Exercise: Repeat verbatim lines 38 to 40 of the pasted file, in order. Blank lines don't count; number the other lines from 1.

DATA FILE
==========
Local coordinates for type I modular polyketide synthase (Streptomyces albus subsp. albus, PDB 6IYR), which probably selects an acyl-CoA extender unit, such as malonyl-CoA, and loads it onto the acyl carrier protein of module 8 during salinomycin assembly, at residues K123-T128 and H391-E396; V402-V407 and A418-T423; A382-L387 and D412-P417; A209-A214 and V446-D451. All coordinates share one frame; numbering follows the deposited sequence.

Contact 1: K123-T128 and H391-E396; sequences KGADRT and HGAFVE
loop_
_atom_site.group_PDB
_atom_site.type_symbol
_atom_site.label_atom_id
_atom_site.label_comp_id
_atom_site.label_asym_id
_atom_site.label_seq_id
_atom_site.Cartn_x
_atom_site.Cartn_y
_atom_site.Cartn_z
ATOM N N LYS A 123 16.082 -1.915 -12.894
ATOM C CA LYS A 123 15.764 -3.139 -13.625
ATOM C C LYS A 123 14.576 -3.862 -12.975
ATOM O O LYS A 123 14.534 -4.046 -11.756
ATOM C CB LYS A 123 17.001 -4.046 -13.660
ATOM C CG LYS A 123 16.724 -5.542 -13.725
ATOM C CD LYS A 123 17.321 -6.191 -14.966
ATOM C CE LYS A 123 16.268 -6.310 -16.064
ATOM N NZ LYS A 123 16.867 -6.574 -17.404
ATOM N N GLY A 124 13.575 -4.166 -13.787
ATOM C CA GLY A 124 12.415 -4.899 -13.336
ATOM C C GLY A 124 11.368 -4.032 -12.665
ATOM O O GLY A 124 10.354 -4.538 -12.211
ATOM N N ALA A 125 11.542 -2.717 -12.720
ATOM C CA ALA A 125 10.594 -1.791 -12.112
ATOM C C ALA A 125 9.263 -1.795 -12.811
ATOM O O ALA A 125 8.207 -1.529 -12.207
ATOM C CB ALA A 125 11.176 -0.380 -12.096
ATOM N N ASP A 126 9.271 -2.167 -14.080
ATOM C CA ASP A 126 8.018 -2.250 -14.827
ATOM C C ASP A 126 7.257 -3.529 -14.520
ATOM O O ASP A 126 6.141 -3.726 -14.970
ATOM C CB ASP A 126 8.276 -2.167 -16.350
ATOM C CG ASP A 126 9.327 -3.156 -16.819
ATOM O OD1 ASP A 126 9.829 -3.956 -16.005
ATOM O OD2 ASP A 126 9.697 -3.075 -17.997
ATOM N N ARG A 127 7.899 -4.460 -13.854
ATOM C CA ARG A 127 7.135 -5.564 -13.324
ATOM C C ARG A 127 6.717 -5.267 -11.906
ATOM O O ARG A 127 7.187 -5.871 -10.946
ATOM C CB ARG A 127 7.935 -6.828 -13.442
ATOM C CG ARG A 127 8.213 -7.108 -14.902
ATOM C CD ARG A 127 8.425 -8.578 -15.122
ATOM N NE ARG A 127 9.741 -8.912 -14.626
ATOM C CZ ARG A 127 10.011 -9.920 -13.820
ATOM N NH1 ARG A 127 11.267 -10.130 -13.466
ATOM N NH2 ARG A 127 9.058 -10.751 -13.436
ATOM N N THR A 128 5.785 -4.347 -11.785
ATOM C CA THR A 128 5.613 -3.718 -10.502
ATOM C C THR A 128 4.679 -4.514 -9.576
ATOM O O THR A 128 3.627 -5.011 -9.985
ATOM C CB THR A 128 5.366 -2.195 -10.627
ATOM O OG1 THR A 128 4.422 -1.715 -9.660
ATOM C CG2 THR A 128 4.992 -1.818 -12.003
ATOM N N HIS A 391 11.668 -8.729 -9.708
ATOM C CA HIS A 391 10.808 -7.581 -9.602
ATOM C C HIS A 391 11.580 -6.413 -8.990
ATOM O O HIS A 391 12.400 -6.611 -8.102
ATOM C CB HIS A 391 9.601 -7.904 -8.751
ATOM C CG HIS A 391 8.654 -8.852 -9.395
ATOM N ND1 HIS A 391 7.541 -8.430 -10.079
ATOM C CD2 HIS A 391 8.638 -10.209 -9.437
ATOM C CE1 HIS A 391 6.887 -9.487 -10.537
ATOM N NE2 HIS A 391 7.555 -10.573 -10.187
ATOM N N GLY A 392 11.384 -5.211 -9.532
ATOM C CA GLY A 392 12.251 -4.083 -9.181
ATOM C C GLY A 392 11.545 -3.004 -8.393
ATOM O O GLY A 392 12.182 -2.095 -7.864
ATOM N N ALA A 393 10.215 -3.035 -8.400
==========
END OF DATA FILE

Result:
ATOM O OD2 ASP A 126 9.697 -3.075 -17.997
ATOM N N ARG A 127 7.899 -4.460 -13.854
ATOM C CA ARG A 127 7.135 -5.564 -13.324